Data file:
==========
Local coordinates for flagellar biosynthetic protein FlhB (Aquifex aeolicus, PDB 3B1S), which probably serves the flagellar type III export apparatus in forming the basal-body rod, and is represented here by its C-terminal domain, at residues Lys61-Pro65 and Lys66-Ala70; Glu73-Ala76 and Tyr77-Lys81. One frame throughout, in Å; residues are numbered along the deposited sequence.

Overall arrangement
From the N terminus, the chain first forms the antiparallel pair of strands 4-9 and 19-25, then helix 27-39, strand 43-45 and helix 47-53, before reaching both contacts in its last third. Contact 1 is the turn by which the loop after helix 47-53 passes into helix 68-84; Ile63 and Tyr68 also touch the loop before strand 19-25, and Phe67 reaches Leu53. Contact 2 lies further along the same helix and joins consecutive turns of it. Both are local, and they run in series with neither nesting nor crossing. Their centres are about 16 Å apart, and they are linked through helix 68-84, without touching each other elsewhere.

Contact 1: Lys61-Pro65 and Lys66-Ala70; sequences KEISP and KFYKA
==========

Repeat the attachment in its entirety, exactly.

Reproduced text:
Local coordinates for flagellar biosynthetic protein FlhB (Aquifex aeolicus, PDB 3B1S), which probably serves the flagellar type III export apparatus in forming the basal-body rod, and is represented here by its C-terminal domain, at residues Lys61-Pro65 and Lys66-Ala70; Glu73-Ala76 and Tyr77-Lys81. One frame throughout, in Å; residues are numbered along the deposited sequence.

Overall arrangement
From the N terminus, the chain first forms the antiparallel pair of strands 4-9 and 19-25, then helix 27-39, strand 43-45 and helix 47-53, before reaching both contacts in its last third. Contact 1 is the turn by which the loop after helix 47-53 passes into helix 68-84; Ile63 and Tyr68 also touch the loop before strand 19-25, and Phe67 reaches Leu53. Contact 2 lies further along the same helix and joins consecutive turns of it. Both are local, and they run in series with neither nesting nor crossing. Their centres are about 16 Å apart, and they are linked through helix 68-84, without touching each other elsewhere.

Contact 1: Lys61-Pro65 and Lys66-Ala70; sequences KEISP and KFYKA